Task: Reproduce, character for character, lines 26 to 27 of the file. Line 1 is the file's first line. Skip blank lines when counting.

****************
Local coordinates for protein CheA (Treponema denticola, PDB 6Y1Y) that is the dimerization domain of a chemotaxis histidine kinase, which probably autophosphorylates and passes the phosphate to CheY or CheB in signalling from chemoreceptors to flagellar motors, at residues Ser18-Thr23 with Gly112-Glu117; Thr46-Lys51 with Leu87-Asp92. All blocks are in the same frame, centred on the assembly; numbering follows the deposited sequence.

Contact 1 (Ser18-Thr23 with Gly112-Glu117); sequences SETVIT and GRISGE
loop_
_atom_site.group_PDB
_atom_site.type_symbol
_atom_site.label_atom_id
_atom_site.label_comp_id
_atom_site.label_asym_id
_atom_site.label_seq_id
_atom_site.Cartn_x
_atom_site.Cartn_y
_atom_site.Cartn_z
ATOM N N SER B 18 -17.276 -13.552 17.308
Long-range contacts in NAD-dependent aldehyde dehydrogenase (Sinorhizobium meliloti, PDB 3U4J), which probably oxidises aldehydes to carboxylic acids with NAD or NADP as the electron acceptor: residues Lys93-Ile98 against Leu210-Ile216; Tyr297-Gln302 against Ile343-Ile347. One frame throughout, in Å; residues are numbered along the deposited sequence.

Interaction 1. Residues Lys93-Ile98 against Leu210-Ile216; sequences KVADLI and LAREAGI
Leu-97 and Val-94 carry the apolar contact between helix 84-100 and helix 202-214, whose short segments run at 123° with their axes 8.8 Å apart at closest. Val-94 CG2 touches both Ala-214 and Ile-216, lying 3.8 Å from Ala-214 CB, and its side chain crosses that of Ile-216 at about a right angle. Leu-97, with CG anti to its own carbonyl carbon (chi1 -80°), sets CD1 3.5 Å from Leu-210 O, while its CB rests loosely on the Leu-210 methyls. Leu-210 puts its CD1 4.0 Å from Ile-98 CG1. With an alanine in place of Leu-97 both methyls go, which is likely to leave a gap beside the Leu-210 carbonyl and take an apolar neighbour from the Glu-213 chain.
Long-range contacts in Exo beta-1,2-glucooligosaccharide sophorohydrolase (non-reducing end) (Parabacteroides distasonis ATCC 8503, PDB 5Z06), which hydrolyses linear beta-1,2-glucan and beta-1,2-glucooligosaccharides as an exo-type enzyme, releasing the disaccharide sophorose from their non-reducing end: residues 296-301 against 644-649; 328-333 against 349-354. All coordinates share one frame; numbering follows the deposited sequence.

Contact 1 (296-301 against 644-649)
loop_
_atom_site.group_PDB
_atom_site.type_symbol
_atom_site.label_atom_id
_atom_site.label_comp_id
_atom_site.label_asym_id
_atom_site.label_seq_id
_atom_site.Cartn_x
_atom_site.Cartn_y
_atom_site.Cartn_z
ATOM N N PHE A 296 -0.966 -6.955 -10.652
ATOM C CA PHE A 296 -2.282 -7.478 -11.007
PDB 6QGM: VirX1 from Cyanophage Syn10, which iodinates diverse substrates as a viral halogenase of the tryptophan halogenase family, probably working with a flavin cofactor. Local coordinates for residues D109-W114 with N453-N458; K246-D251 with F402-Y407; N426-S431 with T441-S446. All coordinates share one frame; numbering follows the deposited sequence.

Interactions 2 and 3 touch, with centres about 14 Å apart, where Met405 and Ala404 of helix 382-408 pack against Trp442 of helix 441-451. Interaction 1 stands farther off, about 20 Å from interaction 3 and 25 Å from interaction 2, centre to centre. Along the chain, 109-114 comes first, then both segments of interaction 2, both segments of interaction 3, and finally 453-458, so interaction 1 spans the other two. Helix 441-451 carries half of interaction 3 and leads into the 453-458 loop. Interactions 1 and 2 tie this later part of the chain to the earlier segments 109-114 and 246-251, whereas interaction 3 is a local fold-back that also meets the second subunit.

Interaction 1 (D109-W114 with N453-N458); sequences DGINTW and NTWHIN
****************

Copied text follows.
_atom_site.Cartn_x
_atom_site.Cartn_y